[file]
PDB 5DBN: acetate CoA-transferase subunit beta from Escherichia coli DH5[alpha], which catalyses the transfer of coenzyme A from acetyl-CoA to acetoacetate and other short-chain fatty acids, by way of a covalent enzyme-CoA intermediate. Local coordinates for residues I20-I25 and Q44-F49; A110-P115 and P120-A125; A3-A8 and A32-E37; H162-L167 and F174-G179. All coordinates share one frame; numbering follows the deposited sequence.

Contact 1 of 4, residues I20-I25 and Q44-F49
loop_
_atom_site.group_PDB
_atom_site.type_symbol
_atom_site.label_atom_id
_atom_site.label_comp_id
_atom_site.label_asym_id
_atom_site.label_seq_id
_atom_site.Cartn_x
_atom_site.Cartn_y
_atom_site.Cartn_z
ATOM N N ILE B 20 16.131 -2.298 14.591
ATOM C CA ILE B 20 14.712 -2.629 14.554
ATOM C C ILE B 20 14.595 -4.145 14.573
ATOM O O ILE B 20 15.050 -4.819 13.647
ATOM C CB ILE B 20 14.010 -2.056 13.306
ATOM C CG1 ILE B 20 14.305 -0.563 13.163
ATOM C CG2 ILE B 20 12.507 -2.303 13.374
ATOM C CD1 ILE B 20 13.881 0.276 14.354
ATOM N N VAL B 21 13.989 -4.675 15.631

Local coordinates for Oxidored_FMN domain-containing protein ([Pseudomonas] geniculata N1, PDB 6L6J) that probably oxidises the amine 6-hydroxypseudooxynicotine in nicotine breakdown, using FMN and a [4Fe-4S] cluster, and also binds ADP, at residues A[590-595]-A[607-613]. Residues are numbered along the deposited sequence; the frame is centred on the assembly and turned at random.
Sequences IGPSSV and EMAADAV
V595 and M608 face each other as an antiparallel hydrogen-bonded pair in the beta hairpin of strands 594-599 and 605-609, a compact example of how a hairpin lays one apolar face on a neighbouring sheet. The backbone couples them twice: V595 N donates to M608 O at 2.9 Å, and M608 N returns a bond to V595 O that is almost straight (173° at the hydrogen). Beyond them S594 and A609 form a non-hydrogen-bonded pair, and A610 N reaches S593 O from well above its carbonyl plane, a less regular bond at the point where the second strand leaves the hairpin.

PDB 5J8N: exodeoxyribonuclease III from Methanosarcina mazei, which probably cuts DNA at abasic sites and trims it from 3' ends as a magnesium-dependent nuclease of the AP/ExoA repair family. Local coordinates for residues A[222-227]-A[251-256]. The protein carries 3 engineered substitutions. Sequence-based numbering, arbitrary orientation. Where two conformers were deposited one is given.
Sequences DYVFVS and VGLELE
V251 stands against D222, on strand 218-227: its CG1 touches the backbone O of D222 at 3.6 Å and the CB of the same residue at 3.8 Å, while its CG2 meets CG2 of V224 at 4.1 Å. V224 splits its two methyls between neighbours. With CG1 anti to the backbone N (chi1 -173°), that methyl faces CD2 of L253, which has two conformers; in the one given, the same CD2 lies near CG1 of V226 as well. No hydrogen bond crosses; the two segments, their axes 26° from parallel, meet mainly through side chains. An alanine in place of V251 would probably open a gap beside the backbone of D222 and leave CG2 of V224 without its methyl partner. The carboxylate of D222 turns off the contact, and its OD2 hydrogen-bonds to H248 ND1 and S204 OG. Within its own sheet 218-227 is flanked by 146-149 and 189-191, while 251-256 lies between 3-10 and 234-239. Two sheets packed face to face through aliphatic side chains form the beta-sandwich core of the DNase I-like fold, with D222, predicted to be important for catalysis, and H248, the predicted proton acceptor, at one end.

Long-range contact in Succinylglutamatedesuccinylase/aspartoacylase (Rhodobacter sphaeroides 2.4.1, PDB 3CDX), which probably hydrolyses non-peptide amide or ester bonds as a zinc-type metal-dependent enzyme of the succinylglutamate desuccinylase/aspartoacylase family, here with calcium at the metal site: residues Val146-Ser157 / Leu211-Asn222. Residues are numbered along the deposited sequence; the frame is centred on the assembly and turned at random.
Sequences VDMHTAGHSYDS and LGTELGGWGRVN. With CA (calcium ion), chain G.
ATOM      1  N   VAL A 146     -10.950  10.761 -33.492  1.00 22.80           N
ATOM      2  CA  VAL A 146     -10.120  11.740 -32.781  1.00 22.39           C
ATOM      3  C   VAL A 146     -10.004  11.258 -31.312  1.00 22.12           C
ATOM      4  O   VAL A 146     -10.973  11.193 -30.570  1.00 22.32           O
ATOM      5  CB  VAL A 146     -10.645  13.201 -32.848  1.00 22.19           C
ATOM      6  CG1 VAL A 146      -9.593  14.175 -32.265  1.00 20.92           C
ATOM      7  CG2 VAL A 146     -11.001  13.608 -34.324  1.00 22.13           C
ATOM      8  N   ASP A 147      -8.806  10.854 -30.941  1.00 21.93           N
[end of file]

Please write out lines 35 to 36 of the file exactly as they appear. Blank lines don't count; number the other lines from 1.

ATOM      6  CG1 VAL A 146      -9.593  14.175 -32.265  1.00 20.92           C
ATOM      7  CG2 VAL A 146     -11.001  13.608 -34.324  1.00 22.13           C